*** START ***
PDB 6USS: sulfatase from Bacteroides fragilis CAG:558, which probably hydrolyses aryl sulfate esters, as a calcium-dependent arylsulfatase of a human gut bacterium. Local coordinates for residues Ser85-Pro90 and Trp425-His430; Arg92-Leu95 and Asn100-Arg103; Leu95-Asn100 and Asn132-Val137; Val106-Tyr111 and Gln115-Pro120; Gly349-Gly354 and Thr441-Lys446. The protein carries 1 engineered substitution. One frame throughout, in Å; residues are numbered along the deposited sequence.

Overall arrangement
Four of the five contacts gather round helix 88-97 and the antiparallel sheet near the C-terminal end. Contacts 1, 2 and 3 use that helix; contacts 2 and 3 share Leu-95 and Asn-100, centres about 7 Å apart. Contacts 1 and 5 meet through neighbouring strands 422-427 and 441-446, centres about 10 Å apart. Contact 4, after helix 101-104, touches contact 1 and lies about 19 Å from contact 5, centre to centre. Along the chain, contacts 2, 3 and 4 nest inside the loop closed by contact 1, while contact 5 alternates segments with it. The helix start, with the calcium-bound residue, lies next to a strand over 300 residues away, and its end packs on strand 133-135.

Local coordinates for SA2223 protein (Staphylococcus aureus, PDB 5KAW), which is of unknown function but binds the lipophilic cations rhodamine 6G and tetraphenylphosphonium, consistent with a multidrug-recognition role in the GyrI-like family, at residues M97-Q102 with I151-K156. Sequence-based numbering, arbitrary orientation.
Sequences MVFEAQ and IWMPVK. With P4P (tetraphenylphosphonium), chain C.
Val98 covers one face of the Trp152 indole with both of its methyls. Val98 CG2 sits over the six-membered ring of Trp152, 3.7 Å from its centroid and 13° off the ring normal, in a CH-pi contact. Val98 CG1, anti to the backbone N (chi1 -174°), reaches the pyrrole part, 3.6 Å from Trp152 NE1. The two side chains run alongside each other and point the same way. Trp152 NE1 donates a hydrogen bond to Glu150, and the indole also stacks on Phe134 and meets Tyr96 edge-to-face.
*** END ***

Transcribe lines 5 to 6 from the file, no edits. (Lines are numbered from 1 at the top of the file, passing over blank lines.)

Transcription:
Sequences MVFEAQ and IWMPVK. With P4P (tetraphenylphosphonium), chain C.
Val98 covers one face of the Trp152 indole with both of its methyls. Val98 CG2 sits over the six-membered ring of Trp152, 3.7 Å from its centroid and 13° off the ring normal, in a CH-pi contact. Val98 CG1, anti to the backbone N (chi1 -174°), reaches the pyrrole part, 3.6 Å from Trp152 NE1. The two side chains run alongside each other and point the same way. Trp152 NE1 donates a hydrogen bond to Glu150, and the indole also stacks on Phe134 and meets Tyr96 edge-to-face.